Within the first semester, the student will be assigned a graduate advisor (faculty) who will then become the primary contact person for that student until a thesis advisor (for thesis option) is selected. The CS co-chair of the CSEE graduate degree program committee or his/her designee will notify the student of the identity of the specific graduate advisor. It will be the responsibility of students, in conjunction with their advisors/chairs, to devise a program of study using the degree requirements worksheet and the course planning worksheet. This should be submitted to the graduate committee, usually by the end of the second semester. The CSEE graduate degree program committee is in charge of handling procedural issues related to the M.S. program in computer science. Any request for exception to rules, regulations or policies should be directed to this committee.

Deficiencies

The CSEE graduate degree program committee reviews and evaluates all applications for admissions to the M.S. degree programs. Frequently, they review applications from students whose past academic record show strong positive indications for success as a graduate student, yet have not satisfied all courses needed for full admission. Students with an undergraduate degree in computer science from an ABET accredited program are well prepared. Others may have deficiencies in their preparation. The committee may offer these students admission to the program on a conditional basis and compile a list of "deficiency courses". The successful completion of these courses with a grade of B or better will be a condition of full admission to the program. The student is then required to complete all such deficiencies as a contractual obligation at the earliest opportunity.

The committee creates this list based on the transcripts and syllabi submitted by the applicant. However, it is possible that applicants have indeed satisfied one or more of their listed deficiencies. In these cases, the student should contact their academic advisor as soon as possible in the first semester to initiate a petition to waive the deficiencies in question. The written petition with all the needed supporting documentation (such as course syllabus) attached, must be submitted no later than six weeks (two weeks for summer) after the start of the first semester of enrollment. Any petition received after the deadline will be denied and returned without review. The decision of the committee is final and can be one of three:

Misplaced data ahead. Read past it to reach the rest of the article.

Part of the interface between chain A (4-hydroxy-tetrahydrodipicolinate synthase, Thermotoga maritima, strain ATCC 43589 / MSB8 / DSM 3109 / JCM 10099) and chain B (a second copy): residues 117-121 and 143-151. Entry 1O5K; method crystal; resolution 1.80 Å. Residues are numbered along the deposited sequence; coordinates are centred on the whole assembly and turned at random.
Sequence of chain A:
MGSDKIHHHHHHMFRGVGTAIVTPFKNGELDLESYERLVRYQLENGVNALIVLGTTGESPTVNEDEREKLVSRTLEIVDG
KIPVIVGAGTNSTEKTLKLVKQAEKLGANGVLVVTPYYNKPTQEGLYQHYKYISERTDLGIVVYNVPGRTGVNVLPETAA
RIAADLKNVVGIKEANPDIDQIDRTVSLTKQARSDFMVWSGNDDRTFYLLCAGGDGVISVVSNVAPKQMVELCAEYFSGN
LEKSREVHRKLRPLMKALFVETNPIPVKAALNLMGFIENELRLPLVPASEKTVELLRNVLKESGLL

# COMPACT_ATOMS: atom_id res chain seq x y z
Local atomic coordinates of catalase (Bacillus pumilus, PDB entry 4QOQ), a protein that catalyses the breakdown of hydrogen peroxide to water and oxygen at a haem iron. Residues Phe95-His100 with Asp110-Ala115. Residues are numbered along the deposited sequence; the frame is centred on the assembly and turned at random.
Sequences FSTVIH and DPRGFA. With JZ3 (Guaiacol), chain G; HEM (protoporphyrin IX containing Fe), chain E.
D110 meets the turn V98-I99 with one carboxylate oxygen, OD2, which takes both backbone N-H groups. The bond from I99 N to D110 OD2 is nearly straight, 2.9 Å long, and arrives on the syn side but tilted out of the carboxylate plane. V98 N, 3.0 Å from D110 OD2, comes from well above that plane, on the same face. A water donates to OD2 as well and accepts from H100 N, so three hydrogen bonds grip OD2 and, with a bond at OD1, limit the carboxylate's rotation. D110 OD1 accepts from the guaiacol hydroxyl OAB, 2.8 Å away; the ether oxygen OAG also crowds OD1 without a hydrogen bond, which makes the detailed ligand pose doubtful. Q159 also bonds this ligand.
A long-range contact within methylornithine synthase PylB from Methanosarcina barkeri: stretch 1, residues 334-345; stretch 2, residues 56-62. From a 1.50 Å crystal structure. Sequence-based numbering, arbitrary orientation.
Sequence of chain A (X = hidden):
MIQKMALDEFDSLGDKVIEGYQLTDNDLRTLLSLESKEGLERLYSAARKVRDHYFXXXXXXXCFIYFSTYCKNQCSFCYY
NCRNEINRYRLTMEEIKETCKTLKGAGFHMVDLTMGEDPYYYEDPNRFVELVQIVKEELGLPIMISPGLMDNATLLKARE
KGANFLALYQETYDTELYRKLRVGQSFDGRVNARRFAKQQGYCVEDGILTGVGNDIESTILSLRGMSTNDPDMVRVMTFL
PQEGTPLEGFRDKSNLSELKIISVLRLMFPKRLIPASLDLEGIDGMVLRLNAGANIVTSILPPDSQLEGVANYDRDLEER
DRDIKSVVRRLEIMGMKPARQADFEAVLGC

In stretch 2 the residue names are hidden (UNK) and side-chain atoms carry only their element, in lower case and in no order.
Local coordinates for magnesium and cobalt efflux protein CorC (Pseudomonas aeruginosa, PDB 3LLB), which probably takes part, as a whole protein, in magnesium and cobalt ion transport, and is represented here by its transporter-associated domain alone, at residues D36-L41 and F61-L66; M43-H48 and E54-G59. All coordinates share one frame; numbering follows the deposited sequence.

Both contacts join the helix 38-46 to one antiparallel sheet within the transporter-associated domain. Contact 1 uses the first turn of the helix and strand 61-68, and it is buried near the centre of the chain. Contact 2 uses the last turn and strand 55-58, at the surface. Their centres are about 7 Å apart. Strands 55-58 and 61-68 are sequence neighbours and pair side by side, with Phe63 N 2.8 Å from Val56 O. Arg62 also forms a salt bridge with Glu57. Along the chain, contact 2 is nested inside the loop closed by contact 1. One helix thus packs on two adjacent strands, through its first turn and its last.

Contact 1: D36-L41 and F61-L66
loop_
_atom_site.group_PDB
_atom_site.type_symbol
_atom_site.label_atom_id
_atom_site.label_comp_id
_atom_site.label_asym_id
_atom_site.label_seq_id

• The waiver is granted.
  • The waiver is denied and the student is allowed to take an examination.
  • The waiver is denied and the student must pass the class with a B (3.0) or higher (usually the course of action if the student does not pass the examination).

The committee's decision is final, so it is important that students consult with their advisor to ensure that all the proper documentation supporting the waiver is submitted.

If the student is allowed to take an examination, it must take place no later than the second semester of enrollment. The student may take the exam only once.  If the student does not perform satisfactorily on the exam, then the student must enroll in the course to satisfy the deficiency requirement.

All deficiencies shall be satisfied within two semesters of admission. If deficiencies are not satisfied within this time period, enrollment will be limited to deficiency courses until all deficiencies have been satisfied.